Dingling TombA ~ Z

Introducing the Dingling Tomb

Dingling is located at the eastern foot of Dayu Mountain. It is the tomb for the 13th Ming Emperor Wanli and his two wives. Emperor Wanli was born in 1563 and died in 1620 at the age of 58. He ascended the throne at the age of 10 and ruled China for 48 years, the longest ruling period of all the 16 Ming emperors. Construction of Dingling started from 1584 when the emperor was only 22 years old. It took 6 years and was completed in 1590 at the cost of 8 million taels of silver, equaling to two years’ land taxes for the whole country then. By the time the tomb was completed, the emperor came to the underground palace for inspection and threw a party there. Very rare in Chinese history, so some historians said that he contributed a lot to the downfall of the Ming dynasty.

Excavation of Dingling Tomb

Dingling is the only one of the 13 Ming Tombs that has been excavated. It also remains the only imperial tomb to have been excavated since the founding of the People's Republic of China, a situation that is almost a direct result of the fate that befell Dingling and its contents after the excavation. The excavation of Dingling began in 1956, after a group of prominent scholars led by Guo Moruo and Wu Han began advocating the excavation of Changling, the tomb of the Yongle Emperor, the largest and oldest Ming Tomb. Despite winning approval from Premier Zhou Enlai, this plan was vetoed by archaeologists because of the importance and public profile of Changling. Instead, Dingling, the third largest of the Ming Tombs was selected as a trial site in preparation for the excavation of Changling. Excavation completed in 1957, and a museum was established in 1959.

The excavation revealed an intact tomb, with thousands of items of silk, textiles, wood, and porcelain, and the skeletons of the Wanli Emperor and his two empresses. However, there was neither the technology nor the resources to adequately preserve the excavated artifacts. After several disastrous experiments, the large amount of silk and other textiles were simply piled into a storage room that leaked water and wind. As a result, most of the surviving artifacts today have severely deteriorated, and replicas are instead displayed in the museum. Furthermore, the political impetus behind the excavation created pressure to quickly complete the excavation. The haste meant that documentation of the excavation was poor.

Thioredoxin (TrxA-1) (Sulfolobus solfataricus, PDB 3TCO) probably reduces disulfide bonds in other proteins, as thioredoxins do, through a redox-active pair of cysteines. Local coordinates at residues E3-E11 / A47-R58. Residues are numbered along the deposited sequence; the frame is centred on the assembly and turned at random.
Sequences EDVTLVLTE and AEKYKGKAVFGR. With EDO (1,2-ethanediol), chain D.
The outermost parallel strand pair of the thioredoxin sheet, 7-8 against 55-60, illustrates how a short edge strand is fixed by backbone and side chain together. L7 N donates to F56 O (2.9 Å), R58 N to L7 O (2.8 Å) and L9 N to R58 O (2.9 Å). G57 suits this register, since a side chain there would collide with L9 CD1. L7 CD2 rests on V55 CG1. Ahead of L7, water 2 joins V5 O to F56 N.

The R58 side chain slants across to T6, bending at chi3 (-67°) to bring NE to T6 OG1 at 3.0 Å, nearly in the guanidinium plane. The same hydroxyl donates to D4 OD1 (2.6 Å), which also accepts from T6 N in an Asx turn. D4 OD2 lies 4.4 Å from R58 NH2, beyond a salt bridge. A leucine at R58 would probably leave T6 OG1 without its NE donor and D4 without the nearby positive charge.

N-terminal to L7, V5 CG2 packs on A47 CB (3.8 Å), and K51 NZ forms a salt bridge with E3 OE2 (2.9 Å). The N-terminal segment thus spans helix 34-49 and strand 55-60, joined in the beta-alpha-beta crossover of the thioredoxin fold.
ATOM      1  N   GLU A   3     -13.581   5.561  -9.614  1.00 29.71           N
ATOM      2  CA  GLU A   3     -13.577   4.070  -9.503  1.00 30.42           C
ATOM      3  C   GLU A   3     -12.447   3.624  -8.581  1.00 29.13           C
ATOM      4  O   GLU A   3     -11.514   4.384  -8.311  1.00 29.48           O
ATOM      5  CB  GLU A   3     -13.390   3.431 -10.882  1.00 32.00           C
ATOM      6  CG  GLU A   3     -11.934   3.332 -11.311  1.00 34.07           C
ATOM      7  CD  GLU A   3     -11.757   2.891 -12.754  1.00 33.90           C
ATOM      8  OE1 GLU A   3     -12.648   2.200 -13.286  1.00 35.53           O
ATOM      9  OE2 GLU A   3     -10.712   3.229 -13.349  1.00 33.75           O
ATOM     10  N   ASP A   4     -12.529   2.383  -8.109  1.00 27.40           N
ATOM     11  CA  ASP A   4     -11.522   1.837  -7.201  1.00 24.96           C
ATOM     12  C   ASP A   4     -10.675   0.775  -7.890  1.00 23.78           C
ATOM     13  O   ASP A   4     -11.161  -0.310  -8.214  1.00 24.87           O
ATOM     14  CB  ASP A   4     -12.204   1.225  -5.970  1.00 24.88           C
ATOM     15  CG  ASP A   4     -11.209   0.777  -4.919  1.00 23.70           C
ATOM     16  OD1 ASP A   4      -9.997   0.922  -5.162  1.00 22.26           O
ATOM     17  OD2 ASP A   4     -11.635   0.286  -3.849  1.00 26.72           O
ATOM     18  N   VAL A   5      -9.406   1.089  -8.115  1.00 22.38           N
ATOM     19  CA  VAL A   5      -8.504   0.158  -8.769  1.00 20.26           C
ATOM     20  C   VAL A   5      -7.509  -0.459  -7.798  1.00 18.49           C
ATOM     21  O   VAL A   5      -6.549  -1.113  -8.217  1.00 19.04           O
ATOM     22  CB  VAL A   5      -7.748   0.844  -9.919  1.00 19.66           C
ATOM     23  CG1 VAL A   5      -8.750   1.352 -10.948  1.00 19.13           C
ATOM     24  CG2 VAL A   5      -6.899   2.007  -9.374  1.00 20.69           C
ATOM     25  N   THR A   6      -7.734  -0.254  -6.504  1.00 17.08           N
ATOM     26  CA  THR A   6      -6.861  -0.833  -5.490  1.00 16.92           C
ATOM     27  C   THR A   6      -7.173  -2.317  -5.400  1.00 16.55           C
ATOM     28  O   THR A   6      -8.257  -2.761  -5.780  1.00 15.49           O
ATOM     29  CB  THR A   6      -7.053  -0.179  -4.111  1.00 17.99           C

A severer problem soon befell the project, when a series of political mass movements swept the country. This escalated into the Cultural Revolution in 1966. For the next ten years, all archaeological work was stopped. Wu Han, one of the key advocates of the project, became the first major target of the Cultural Revolution, and was denounced, and died in jail in 1969. Fervent Red Guards stormed the Dingling museum, and dragged the remains of the Wanli Emperor and Empresses to the front of the tomb, where they were posthumously "denounced" and burned. Many other artifacts were also destroyed. It was not until 1979, after the death of Mao Zedong and the end of the Cultural Revolution, that archaeological work recommenced in earnest and an excavation report was finally prepared by those archaeologists who had survived the turmoil. The lessons learned from the Ding Ling excavation have led to a new policy of the government not to excavate any historical site except for rescue purposes. In particular, no proposal to open an imperial tomb has been approved since Dingling, even when the entrance has been accidentally revealed, as was the case of the Qianling Mausoleum. The original plan, to use Dingling as a trial site for the excavation of Changling, was abandoned.

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Soul Tower

The Soul Tower of Dingling is entirely made of stones and bricks. All the brackets, eaves and rafters were carved out of stone and painted like wood. Only Dingling and Yongling, the tomb for the 11th Ming Emperor have the stone Soul Tower.

Underground Palace

The Underground Palace is 27 meters deep with a total floor space of 1200 square meters. It consists of 5 chambers: the front chamber, the central chamber, the rear chamber and two annex chambers on the left and right side of the middle chamber.

Diamand Wall